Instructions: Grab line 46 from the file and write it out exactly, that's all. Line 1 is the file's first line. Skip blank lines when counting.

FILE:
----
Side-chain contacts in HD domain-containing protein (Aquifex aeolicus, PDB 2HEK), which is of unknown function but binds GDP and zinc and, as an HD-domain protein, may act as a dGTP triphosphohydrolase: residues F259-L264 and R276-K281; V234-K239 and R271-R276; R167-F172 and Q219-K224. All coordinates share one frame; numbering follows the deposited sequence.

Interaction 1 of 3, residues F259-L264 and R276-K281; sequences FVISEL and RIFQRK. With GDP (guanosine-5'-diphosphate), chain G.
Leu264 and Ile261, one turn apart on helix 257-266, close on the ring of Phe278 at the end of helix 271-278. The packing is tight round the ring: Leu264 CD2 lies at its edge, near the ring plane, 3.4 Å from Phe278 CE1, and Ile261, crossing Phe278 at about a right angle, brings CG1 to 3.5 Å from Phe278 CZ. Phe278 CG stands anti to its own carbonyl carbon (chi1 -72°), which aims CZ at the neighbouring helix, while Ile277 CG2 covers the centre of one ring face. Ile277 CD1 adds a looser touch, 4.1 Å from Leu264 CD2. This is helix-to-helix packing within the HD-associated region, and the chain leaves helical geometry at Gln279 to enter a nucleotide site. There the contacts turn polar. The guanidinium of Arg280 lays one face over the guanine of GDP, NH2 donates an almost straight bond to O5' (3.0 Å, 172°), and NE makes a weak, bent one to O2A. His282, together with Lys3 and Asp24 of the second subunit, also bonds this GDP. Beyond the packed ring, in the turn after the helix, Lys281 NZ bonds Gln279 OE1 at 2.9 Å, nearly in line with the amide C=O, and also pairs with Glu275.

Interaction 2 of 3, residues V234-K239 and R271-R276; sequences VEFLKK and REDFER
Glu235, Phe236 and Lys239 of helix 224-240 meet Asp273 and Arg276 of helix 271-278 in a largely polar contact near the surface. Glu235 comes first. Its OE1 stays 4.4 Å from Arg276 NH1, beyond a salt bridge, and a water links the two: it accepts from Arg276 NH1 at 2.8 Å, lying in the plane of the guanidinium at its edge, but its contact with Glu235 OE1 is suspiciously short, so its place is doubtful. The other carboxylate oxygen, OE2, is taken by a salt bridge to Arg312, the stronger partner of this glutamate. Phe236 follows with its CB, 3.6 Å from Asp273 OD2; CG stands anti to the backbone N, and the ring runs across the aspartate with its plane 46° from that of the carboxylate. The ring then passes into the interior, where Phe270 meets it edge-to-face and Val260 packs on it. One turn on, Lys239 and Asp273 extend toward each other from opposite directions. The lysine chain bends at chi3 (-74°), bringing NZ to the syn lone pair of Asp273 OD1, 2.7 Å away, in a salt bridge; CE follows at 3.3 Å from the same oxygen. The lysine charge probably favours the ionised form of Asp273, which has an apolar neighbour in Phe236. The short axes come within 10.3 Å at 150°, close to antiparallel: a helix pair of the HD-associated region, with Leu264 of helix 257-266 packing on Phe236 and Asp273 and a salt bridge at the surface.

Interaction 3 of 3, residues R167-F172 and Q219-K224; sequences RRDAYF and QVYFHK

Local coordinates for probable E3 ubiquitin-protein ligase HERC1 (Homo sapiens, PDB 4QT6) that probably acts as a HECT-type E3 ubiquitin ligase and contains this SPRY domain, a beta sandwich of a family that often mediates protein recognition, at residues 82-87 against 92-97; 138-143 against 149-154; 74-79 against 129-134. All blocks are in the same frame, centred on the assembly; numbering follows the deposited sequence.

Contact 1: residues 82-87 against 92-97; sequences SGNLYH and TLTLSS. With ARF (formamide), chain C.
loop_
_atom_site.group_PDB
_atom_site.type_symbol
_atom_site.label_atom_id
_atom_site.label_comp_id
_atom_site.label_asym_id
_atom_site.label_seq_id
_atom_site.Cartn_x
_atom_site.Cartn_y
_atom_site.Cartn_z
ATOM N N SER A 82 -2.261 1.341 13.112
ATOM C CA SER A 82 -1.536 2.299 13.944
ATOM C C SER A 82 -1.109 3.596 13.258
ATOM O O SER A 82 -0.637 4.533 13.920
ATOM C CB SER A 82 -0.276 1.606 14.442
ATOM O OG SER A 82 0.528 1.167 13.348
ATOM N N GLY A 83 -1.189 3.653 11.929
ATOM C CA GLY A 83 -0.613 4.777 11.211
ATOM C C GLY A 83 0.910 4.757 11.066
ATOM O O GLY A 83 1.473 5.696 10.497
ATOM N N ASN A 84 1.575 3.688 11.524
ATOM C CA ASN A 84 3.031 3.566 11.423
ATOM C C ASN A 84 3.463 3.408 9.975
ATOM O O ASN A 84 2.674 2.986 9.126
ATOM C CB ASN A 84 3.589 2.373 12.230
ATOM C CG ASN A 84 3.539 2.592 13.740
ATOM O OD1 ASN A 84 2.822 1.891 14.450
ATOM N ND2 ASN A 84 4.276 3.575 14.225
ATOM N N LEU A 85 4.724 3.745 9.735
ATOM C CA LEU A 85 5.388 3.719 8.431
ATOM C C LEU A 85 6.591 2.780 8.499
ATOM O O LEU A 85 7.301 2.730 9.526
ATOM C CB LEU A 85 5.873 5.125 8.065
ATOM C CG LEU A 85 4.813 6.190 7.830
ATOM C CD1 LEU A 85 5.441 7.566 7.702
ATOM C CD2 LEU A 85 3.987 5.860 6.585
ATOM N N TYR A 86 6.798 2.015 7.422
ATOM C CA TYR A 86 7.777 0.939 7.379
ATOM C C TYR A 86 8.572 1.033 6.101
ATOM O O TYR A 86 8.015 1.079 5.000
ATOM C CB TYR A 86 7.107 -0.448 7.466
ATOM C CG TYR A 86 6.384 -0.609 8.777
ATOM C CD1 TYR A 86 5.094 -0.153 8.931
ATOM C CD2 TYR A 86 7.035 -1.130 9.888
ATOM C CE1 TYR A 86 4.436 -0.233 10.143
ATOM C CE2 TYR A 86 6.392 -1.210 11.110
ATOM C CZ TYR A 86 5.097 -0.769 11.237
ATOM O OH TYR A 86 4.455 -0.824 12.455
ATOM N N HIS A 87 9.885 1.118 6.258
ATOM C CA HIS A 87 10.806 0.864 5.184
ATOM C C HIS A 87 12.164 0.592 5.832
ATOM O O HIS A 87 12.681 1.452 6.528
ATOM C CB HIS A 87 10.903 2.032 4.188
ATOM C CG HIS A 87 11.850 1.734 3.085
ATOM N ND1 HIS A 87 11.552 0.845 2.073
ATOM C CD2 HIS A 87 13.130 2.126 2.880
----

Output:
ATOM C CA TYR A 86 7.777 0.939 7.379